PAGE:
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Mon Jul 8, 2013, 10:04 AM

AGU Chapman Conference: Nuclear Winter - Denial Ain't Just a River in Egypt

Last edited Fri Jul 12, 2013, 11:31 AM - Edit history (1)

AGU Chapman Conference on Communicating Climate Science: A Historic Look to the Future

Presenter: Alan Robock

Session: New and Bleeding Edge Topics in Climate Science I

Abstract Title: Trying to Tell the World about Nuclear Winter -- Denial Ain't Just a River in Egypt

As difficult as it is to communicate to the world about global warming, I have found it even harder to communicate about the climatic consequences of nuclear war. It is not that there is an active disinformation campaign against our work. It is rather that it is just ignored.

New research by myself, Brian Toon, Mike Mills, and colleagues over the past six years has found that a nuclear war between any two countries, such as India and Pakistan, using 50 Hiroshima-sized atom bombs each could produce climate change unprecedented in recorded human history. This is less than 0.05% of the explosive power of the current global arsenal.

We also found that a nuclear war between the United States and Russia today, or even after reductions planned for 2017 under the New START treaty, could produce nuclear winter, with temperatures plunging below freezing in the summer in major agricultural regions, threatening the food supply for most of the planet.

The clear policy implication is that we need to rid the world of nuclear weapons much faster than is now happening. Despite peer-reviewed publications in major journals, including Science, Nature, PNAS, JGR, ACP, Climatic Change, and the Bulletin of Atomic Scientists, and articles in encyclopedias, Scientific American, and Physics Today, there so far have been no policy responses from nuclear nations.

There has been a webpage for several years with all the information on our work at http://climate.envsci.rutgers.edu/nuclear/ , and I give many talks on the subject and have even begun using Twitter. We gave a briefing in Congress a couple years ago, and wrote to the President's Science Advisor. But there has been no response or even acknowledgment of the work. The subject is difficult to deal with for many, and it feels better to just ignore it and hope it goes away. Numerous attempts to write op-eds in major newspapers have failed, and policy journals will not consider articles. Any suggestions as to how to proceed will be most welcome.

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Reply AGU Chapman Conference: Nuclear Winter - Denial Ain't Just a River in Egypt (Original post)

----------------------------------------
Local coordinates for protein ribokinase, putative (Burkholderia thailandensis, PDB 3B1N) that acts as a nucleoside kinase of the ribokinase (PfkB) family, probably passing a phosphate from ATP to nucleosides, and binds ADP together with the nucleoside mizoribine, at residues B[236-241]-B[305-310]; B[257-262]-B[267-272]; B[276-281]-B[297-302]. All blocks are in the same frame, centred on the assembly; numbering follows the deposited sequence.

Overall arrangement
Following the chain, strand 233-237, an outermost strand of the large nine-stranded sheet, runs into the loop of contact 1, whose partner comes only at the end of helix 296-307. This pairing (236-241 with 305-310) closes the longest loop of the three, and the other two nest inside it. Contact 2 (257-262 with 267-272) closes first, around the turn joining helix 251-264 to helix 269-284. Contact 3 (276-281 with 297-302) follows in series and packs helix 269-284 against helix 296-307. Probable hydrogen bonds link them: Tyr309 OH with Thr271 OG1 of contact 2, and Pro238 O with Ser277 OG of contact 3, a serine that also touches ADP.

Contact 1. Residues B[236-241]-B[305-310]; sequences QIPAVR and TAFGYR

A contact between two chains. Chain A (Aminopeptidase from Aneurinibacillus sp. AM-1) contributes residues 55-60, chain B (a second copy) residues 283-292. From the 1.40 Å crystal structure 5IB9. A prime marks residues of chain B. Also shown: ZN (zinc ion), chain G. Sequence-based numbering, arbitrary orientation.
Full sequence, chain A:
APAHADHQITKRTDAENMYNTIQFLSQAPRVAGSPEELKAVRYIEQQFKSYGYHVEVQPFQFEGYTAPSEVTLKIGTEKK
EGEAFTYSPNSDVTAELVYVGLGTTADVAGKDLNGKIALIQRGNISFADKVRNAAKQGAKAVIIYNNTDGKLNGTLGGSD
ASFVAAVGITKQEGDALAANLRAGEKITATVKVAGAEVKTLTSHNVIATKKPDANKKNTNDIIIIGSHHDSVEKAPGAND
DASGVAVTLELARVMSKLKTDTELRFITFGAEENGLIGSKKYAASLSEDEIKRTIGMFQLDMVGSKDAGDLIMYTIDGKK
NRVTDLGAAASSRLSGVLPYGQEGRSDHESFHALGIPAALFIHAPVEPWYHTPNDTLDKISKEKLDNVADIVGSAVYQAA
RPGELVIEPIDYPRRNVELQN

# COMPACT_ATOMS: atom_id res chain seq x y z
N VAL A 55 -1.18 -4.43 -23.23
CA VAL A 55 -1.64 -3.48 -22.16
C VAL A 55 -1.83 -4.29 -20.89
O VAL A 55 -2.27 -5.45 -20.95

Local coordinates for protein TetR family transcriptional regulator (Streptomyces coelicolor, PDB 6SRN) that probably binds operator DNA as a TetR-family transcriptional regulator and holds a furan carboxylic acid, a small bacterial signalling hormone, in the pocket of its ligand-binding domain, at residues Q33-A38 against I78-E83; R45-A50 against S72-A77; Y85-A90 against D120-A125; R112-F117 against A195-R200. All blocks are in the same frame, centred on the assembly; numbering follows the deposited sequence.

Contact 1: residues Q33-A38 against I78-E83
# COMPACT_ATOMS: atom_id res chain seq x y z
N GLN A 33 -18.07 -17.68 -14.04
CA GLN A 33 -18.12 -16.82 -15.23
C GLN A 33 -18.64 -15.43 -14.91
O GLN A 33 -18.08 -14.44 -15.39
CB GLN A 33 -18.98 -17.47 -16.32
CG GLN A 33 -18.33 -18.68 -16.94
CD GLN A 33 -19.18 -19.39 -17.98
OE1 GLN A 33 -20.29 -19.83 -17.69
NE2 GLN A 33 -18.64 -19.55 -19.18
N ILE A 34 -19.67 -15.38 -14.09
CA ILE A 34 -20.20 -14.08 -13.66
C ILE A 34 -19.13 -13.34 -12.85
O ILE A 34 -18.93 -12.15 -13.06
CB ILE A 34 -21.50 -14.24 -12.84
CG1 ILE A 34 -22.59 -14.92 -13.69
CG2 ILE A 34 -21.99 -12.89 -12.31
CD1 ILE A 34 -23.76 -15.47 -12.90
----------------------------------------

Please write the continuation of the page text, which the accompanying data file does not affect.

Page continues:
bananas Jul 2013 OP
bananas Jul 2013 #1
AtheistCrusader Jul 2013 #2
bananas Jul 2013 #3
AtheistCrusader Jul 2013 #4

Response to bananas (Original post)

Mon Jul 8, 2013, 10:06 AM

1. More videos from the conference

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Response to bananas (Original post)

Mon Jul 8, 2013, 12:00 PM

2. This guy's smoke model has to be wrong on the India/Pakistan exchange scenario.

Simply has to be. History itself says it's wrong.

Russia detonated a single above ground bomb far in excess of 100 15kt weapons. 58 megatons. 1,400x the combined power of both bombs used on Japan in WWII, more than 10% of the total yield of all above ground nuclear testing in the last 70 years, from Trinity on to present day.

So, in light of that, the 'half arsenal' scenario for India and Pakistan is clearly wrong. Tsar Bomba unleashed approximately 1/4 the total energy of the eruption of Krakatoa in 1883. Krakatoa had the sort of impact he's talking about, which Tsar Bomba didn't cause, and the hypothetical exchange between India and Pakistan is a tiny fraction of that single detonation.

That said, such an exchange is likely to spiral badly, and probably lead to more use of nuclear weapons, so obviously a bad thing, beyond the many millions that would die as a result of that single hypothetical exchange. But you simply cannot exaggerate an event like that, in this manner. Humans have done it already, far, far worse than this hypothetical.

The India/Pakistan example is spread over a broad area, but it's only 1.5 megatons total yield. Tsar Bomba was 38x more powerful than that hypothetical 100 weapon exchange.

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Response to AtheistCrusader (Reply #2)

Tue Jul 9, 2013, 05:16 PM

3. Ash isn't from uranium in the bombs, it's from carbon in the megacities

If you nuke the ocean, you won't get a lot of ash.
You'll get a lot of water vapor, but not a lot of ash.
So you can't just compare megatons, you have to look at what's getting nuked.
Nuking the megacities of India and Pakistan will create huge firestorms which generate lots of ash and heat.

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Response to bananas (Reply #3)

Tue Jul 9, 2013, 05:46 PM

4. Tsar Bomba ashed a considerable chunk of forestland.

Not sure how that compares to said cities. Probably not favorably, I suppose.

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